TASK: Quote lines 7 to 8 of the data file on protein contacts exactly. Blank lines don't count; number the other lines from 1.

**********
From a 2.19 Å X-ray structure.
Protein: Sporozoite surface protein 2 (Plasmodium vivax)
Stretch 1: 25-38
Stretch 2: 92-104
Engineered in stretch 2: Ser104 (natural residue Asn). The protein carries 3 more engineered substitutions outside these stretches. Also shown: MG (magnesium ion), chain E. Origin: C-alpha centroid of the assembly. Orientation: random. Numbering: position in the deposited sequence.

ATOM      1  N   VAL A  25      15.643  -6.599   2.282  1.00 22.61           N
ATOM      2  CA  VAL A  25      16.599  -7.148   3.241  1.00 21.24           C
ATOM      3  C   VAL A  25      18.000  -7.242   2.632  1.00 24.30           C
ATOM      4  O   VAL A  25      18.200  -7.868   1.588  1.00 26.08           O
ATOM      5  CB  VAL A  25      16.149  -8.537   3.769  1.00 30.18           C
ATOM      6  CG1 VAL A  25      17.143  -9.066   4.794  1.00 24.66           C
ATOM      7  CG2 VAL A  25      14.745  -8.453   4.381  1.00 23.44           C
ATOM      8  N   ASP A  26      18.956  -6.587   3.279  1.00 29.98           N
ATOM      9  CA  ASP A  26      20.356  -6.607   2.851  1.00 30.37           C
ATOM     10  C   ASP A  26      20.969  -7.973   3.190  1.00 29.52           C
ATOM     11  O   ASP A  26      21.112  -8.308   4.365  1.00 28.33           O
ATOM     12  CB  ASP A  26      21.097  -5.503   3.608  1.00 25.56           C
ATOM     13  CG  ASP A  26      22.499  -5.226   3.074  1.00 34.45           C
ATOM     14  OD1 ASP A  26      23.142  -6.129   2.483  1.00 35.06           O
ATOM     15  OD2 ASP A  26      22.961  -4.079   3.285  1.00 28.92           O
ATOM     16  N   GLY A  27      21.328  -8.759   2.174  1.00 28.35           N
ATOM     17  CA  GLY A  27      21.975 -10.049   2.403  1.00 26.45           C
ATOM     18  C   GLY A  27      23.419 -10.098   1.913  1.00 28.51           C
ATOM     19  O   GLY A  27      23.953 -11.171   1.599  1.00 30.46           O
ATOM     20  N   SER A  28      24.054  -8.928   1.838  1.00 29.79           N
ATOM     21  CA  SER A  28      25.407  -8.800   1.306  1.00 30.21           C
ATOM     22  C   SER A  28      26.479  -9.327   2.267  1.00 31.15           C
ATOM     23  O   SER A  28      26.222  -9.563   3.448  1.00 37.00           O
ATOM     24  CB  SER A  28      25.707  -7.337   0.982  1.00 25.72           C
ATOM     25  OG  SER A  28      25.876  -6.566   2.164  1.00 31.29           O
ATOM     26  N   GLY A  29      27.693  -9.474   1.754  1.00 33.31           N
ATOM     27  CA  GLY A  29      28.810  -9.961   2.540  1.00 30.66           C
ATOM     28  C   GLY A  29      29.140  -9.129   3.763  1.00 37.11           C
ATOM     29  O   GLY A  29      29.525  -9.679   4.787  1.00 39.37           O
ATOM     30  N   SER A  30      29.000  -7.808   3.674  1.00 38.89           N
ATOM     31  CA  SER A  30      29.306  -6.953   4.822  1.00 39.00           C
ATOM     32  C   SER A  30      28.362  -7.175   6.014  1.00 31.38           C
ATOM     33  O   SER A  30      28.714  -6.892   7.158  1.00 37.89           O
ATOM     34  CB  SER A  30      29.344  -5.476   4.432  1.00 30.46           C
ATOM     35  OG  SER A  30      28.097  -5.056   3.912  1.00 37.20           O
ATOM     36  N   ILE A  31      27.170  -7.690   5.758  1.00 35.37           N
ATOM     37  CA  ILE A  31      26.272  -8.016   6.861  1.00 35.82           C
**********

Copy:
ATOM      2  CA  VAL A  25      16.599  -7.148   3.241  1.00 21.24           C
ATOM      3  C   VAL A  25      18.000  -7.242   2.632  1.00 24.30           C